# Python or R? Why not both?

**PabRod - R**, and kindly contributed to R-bloggers]. (You can report issue about the content on this page here)

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*Python* and *R*. They are two of the most popular programming languages
for science. They are both free, both of them have a strong user
community and both of them work pretty well.

Personally, I find *Python* way more intuitive than *R* (at least for
people who, like me, have a classical mathematics background). Thinking
in terms of data frames is great when you work with statistical data,
but it gets a bit annoying when you are more interested in analysis. To
uneven the score even more, *Python’s* libraries like *NumPy*, *SciPy*,
*SimPy* and *Matplotlib* are the perfect toolbox for anyone doing
mathematical research of any kind.

But… I chose *R*. Why?

There is only one reason for doing so: *knitr*[1]. *knitr* is a package
that turns a combination of text **and code** (the *RMarkdown* file)
into almost any format of human readable text, including a *pdf* report,
slides, or a blog page like the one you are reading now. The interesting
point is the integration of the code with the text. This means that an
*RMarkdown* document is not passive. This allows one to write papers
that, quite literally, recalculate themselves any time needed. *knitr*,
combined with research code structured as an *R* package, is clearly my
favourite way of writing research. The package structure keeps my code
tidy and tested, and *knitr* allows me to do all and the figures the
writing in a single file. The result is a rock-solid, reproducible
output. Let me put it like this: *knitr* is like *LaTeX* on steroids![2]

But… I keep finding *R* annoying. A few days ago, after looking for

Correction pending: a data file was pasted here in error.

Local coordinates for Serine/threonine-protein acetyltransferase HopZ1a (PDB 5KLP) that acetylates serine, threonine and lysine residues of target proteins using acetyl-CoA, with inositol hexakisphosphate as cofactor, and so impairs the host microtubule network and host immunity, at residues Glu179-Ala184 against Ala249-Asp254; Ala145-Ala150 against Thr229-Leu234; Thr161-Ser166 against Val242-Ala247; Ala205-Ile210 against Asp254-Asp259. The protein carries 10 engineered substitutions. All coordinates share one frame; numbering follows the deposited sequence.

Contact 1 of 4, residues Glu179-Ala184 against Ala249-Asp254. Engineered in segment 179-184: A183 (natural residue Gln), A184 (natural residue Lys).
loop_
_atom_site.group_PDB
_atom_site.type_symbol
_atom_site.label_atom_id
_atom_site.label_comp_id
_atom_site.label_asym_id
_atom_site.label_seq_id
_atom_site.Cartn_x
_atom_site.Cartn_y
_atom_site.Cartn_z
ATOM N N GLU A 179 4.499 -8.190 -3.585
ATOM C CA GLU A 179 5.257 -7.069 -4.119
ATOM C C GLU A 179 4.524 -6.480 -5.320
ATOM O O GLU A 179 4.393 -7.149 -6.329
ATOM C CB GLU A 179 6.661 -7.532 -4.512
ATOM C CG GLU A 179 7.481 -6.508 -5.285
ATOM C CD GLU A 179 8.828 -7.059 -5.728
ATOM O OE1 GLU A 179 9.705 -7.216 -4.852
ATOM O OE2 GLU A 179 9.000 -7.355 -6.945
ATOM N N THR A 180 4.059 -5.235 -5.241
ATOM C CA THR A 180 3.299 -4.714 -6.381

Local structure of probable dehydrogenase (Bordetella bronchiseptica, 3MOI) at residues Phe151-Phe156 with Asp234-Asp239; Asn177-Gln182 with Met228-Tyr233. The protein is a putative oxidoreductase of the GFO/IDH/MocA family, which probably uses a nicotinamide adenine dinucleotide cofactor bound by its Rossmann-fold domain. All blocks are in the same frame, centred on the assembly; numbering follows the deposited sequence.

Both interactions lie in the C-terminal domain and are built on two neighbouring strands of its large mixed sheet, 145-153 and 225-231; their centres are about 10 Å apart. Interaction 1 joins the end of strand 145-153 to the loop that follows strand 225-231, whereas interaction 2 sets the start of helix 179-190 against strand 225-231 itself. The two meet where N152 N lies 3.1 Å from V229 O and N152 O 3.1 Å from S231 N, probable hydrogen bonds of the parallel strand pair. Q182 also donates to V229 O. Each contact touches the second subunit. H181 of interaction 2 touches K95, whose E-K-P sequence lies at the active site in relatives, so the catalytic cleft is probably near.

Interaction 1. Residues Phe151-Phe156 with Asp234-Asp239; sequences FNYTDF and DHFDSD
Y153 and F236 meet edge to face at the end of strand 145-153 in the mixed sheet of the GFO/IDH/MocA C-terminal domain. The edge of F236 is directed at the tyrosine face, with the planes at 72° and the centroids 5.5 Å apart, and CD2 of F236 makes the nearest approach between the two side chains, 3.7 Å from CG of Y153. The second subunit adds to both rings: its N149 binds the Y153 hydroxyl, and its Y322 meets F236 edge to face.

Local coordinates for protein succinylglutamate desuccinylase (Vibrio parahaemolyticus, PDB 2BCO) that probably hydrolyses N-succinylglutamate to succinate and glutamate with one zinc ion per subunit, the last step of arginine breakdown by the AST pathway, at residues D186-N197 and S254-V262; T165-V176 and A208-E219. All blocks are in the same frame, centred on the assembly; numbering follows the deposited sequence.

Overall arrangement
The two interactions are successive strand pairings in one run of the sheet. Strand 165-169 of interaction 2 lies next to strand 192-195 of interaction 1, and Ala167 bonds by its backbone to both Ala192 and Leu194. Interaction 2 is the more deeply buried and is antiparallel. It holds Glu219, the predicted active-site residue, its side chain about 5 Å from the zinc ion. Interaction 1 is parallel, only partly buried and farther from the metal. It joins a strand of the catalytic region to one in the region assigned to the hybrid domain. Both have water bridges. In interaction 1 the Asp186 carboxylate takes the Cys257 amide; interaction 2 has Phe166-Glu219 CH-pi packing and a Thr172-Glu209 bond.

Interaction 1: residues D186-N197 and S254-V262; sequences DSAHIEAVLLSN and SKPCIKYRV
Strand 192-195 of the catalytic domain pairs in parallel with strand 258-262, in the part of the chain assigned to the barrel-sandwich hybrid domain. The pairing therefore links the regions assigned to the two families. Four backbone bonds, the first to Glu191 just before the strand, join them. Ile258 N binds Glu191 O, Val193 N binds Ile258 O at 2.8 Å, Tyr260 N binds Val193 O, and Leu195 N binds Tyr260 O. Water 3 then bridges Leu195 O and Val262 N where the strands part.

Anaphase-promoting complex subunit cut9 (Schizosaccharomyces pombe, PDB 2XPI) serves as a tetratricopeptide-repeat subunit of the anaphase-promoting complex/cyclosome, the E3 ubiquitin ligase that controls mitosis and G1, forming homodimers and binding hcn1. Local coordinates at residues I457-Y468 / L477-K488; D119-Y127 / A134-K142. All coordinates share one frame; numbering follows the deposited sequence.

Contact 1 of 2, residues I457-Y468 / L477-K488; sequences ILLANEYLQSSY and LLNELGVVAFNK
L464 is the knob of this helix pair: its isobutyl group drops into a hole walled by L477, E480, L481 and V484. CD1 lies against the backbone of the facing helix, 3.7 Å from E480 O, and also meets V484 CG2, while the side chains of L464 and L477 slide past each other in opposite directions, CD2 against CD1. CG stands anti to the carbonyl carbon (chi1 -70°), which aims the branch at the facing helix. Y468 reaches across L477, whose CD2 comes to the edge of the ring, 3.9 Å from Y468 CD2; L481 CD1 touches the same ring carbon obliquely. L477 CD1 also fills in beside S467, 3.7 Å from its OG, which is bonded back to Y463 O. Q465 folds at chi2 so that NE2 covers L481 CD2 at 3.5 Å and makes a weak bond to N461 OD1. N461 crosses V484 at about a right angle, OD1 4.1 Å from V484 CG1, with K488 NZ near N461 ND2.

hours for a nice way of ploting phase planes, I gave up. All the
possibilities I found were terribly ugly. I had to go back to *Python’s*
*Matplotlib* and its function *streamplot*. See for yourself:

With *R*:

With *Python*:

After a bit of googling, I found an *R* library called *reticulate* that
allows to run *Python* code from inside *R*. If this works (I thought) I
can keep the best of both approaches! And, so far, it works flawlessly!

## How to do it

First of all, *R* and *Python* are obviously reequired. *reticulate* can
be installed and loaded as usual in *R*:

install.packages("reticulate") library(reticulate)

For some
reason
I still don’t fully understand, I had to add these two lines to make
*Matplotlib* work properly.

matplotlib <- import("matplotlib", convert = TRUE) matplotlib$use("Agg")

Now, we can insert python chunks in *Rmarkdown*:

```{python, eval=TRUE} import numpy as np x = np.pi y = np.sin(x/4) print(y) ``` ## 0.707106781187

## Interaction

*reticulate* works creating two different sessions, one of *R* and
another of *Python*. In order to unleash all the power of this
combination, we need a way of passing variables between both sessions.
This is done via the dataframe `py`

. See examples below:

### From *R* to *Python*

Create a variable and store it as a field of `py`

:

```{r} py$foo <- "Hi!" ```

The variable will be available in the *Python* session:

```{python} print(foo) ``` ## Hi!

### From *Python* to *R*

Create a variable inside the *Python* session:

```{python} bar = "How are you?" ```

The variable will be available as a field of the dataframe `py`

in the
*R* session:

```{r} py$bar ``` ## [1] "How are you?"

This entry appears in R-bloggers.com

[1] Actually, there is a second (and less important) reason: *Shiny*.

[2] It is true that *Python* also has *Jupyter* for reproducible
research, but the results are just not as neat as with *R*.

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**PabRod - R**.

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